Evaluation of Chinook Salmon (Oncorhynchus tshawytscha) Fry Survival in Lookout Point Reservoir, Western Oregon, 2017

Open-File Report 2019-1011
Prepared in cooperation with the U.S. Army Corps of Engineers and Oregon State University
By: , and 

Links

Abstract

A field study was conducted to estimate survival of fry-sized juvenile Chinook salmon (Oncorhynchus tshawytscha) in Lookout Point Reservoir, western Oregon, during 2017. The field study consisted of releasing three groups of genetically marked fish in the reservoir and monthly fish sampling. Fish were released during April 18–19 (43,950 fish), May 30–June 2 (44,145 fish), and on June 28, 2017 (3,920 fish). Reservoir sampling began in May and occurred monthly through October, consisting of 5-day events where juvenile Chinook salmon were collected using various gear types (electrofishing, shoreline traps, gill nets). Data were analyzed using two models: (1) a staggered release-recovery model (SRRM), and (2) a parentage-based tagging (PBT) N-mixture model. The SRRM provided survival estimates from two periods: (1) mid-April to late May (SSRRM1), and (2) late May to late June (SSRRM2). Multiple estimates of survival were possible for each period using different combinations of recovery data from the three groups of fish that were released. Survival estimates for SSRRM1 ranged from 0.470 to 0.520. Estimates for SSRRM2 ranged from 0.968 to 0.969; cumulative survival from mid-April to late June (SSRRM2) was estimated at 0.870. We suspect that issues with the third release group led to biased survival results using the SRRM. The PBT N-mixture model provided survival estimates from six periods: (1) mid-April to mid-May (SNMIX1), (2) mid-May to mid-June (SNMIX2), (3) mid-June to mid-July (SNMIX3), (4) mid-July to mid-August (SNMIX4), (5) mid-August to mid-September (SNMIX5), and (6) mid-September to mid-October (SNMIX6). Survival estimates from the PBT N-mixture model were lowest for SNMIX1 (0.461) and increased monthly to a high of 0.970 for SNMIX6. Cumulative survival from mid-April to mid-July was 0.233 and overall survival from mid-April to mid-October was 0.188. This suggests that most mortality occurred early in the study when juvenile Chinook salmon were small. This could be because these fish were most vulnerable to predation in the reservoir at that time. We determined that mortality of juvenile Chinook salmon was high in the reservoir during this study and similar estimates of parr-to-smolt survival have been observed in other systems. Additional analyses are required, including results from the second year of study (2018), and potentially similar evaluations will need to be made at other locations to determine if reservoir mortality is a limiting survival factor for Chinook salmon in the Middle Fork Willamette River.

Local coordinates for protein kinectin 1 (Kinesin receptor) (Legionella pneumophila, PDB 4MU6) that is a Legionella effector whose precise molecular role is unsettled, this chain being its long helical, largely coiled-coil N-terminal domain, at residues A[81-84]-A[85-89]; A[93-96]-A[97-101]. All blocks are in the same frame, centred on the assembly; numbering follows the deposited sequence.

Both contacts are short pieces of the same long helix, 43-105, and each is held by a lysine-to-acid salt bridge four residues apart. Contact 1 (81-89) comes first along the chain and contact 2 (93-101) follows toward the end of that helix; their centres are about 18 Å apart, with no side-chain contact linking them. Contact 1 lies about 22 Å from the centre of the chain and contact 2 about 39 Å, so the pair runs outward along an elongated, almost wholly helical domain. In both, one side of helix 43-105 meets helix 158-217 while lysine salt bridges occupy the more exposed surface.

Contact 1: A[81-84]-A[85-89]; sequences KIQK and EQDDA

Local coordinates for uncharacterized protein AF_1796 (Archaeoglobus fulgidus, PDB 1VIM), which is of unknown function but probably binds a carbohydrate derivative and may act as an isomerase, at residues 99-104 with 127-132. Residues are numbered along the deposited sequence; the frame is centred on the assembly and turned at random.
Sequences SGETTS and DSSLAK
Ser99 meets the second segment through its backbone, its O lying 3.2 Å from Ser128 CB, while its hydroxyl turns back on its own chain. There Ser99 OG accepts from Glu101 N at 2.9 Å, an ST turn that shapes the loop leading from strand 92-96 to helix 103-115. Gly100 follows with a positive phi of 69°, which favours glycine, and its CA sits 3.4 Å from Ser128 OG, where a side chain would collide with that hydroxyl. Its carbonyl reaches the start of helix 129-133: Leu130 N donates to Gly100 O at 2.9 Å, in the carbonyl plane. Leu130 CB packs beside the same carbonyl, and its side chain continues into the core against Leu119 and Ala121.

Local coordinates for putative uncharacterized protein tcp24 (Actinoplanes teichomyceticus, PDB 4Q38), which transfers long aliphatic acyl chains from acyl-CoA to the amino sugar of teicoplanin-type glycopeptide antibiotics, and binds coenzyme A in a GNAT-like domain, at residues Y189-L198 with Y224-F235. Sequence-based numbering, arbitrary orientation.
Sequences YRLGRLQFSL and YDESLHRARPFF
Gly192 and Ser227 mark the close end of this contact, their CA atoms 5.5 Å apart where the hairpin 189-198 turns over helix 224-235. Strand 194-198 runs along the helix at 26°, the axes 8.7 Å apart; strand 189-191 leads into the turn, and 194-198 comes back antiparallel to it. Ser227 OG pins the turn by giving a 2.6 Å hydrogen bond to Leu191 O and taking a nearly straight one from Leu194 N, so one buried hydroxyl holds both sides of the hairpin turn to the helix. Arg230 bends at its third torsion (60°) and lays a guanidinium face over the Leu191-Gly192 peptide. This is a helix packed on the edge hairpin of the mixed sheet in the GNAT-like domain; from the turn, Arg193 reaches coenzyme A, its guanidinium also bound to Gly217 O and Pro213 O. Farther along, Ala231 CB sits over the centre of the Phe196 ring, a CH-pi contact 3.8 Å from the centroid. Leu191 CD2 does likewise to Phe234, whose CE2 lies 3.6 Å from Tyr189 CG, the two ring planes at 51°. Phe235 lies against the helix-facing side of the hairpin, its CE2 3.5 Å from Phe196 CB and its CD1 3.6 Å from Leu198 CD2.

Suggested Citation

Kock, T.J., Perry, R.W., Hansen, G.S., Haner, P.V., Pope, A.C., Plumb, J.M., Cogliati, K.M., and Hansen, A.C., 2019, Evaluation of Chinook salmon (Oncorhynchus tshawytscha) fry survival at Lookout Point Reservoir, western Oregon, 2017: U.S. Geological Survey Open-File Report 2019-1011, 42 p., https://doi.org/10.3133/ofr20191011.

ISSN: 2331-1258 (online)

Study Area

Table of Contents

  • Abstract
  • Introduction
  • Methods
  • Results
  • Discussion
  • Summary
  • Acknowledgments
  • References Cited

Additional publication details

Publication type Report
Publication Subtype USGS Numbered Series
Title Evaluation of Chinook salmon (Oncorhynchus tshawytscha) fry survival at Lookout Point Reservoir, western Oregon, 2017
Series title Open-File Report
Series number 2019-1011
DOI 10.3133/ofr20191011
Year Published 2019
Language English
Publisher U.S. Geological Survey
Publisher location Reston, VA
Contributing office(s) Western Fisheries Research Center
Description vi, 42 p.
Country United States
State Oregon
Other Geospatial Lookout Point Reservoir
Online Only (Y/N) Y